V. I spend hours every week discussing life with people from various denominations and worldviews. I like to hear what people think and why they think it. But if you ask most people to defend their position they almost always retreat and say, “Why, but that’s what I believe.” It almost feels like a personal attack to ask someone to justify his thoughts. This is just as common in Christian circles too. Each man or woman defines truth as he or she wants to, as though what someone wants has anything to do with truth.
Jesus Christ didn’t say, “Believe whatever you want. Truth doesn’t matter. Just be nice and get along.” Our Lord and Savior said, “I am in the way and the truth and the life. No one comes to the Father except through me” (John 14:6). The Orthodox world was scandalized when the bishop of Rome declared himself infallible. One pope is bad enough. Today, nearly every Christian believes he’s infallible. Nearly every individual deems himself a pope.
As Christians, we ought to be utterly concerned with this question: What is Truth?
VI. “An hour is coming,” Jesus Christ told the disciples, “when those who kill you will think that by doing so they are offering worship to God. And they will do this because they have not known the Father or me” (John 16:2).
So where is the truth?
The Gospel is clear. “The Church is the pillar and foundation of truth” (I Tim. 3:15). Jesus Christ promised the Church that the Holy Spirit would guide it “into all truth” (John 16:13) and at His ascension promised them, “All authority has been given to Me in heaven and on earth. Go therefore and make disciples of all the nations…teaching them to observe all things that I have commanded you” (Matt. 28:18-20). And this is exactly what they did. “As they were passing through the cities, they were delivering the doctrines which had been decided upon by the apostles” (Acts 16:4). They taught us Christians, in St. Paul’s own words, “to stand fast and hold the traditions which you were taught, whether by word of mouth or by epistle” (2 Thess. 2:15).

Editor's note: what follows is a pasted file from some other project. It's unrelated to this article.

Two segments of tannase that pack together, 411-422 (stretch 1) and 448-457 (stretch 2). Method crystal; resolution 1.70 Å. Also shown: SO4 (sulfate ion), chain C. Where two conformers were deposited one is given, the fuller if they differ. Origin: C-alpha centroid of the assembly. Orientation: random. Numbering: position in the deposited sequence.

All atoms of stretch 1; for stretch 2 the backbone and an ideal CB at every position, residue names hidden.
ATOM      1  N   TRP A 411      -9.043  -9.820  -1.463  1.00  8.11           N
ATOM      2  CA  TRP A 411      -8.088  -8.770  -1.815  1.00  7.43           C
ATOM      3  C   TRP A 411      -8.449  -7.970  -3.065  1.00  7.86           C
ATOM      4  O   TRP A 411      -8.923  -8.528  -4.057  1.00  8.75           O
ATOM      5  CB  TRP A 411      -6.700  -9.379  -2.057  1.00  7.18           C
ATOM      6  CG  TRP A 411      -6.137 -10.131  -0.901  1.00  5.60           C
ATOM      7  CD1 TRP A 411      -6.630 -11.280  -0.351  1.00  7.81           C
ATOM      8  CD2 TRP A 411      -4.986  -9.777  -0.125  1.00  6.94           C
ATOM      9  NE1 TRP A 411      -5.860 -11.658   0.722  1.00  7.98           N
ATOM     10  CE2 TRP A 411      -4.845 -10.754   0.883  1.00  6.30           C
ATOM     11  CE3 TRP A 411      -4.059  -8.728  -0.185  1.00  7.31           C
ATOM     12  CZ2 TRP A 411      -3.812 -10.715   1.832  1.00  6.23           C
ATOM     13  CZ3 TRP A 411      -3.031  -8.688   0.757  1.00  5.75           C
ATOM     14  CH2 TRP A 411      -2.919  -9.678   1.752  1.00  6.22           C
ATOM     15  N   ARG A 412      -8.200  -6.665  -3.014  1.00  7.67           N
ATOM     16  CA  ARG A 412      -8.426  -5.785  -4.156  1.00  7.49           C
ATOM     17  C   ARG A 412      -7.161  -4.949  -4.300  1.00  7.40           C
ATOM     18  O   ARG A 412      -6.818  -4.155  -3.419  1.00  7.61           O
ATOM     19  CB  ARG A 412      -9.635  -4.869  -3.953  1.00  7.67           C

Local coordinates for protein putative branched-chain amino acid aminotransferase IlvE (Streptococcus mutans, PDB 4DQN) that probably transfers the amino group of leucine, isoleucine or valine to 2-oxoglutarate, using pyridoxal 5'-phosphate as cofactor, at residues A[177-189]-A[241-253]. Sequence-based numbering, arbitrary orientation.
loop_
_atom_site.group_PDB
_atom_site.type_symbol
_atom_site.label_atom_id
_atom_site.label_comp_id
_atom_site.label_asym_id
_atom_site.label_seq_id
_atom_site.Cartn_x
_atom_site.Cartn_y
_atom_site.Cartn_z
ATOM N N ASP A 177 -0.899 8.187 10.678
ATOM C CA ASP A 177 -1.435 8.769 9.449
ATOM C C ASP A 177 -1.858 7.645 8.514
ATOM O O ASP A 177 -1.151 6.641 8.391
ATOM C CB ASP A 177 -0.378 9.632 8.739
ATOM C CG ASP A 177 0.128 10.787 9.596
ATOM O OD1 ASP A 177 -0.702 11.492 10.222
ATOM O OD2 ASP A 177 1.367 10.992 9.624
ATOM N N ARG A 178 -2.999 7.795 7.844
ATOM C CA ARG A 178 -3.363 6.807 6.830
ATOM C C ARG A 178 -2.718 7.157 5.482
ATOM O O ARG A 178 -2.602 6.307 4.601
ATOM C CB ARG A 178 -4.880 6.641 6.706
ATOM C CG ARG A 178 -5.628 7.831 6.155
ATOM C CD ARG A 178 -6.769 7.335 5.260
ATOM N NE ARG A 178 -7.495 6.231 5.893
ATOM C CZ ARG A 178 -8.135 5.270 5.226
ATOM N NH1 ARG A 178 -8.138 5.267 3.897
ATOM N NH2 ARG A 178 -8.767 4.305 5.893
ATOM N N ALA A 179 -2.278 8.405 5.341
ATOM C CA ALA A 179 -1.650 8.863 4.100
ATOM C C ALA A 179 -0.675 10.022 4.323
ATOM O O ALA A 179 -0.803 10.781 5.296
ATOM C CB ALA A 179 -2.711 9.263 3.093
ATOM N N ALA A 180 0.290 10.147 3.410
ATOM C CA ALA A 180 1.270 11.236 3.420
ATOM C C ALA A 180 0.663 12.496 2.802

The moment we became Christian we gave up every right to be an arbiter of truth. Our opinions about truth don’t really matter. They were never worth much anyway. Truth is handed to us by Jesus Christ, through His body, the Church.
“Tradition is witness of the Spirit…the Spirit’s unceasing revelation and preaching of good things,” Fr. Florovsky used to explain. “To accept and understand Tradition we must live within the Church, we must be conscious of the grace-giving presence of the Lord in it; we must feel the breath of the Holy Spirit in it…Tradition is not only a protective, conservative principle; it is, primarily, the principle of growth and regeneration.”
The road to hell is not paved with good intentions. The road to hell is paved with no intentions. It’s paved with indifference. It’s paved with apathy. If you ignore truth you will lose everything. If you seek truth you will find it and it will save you.
In the Name of the Father, and of the Son, and of the Holy Ghost. Amen.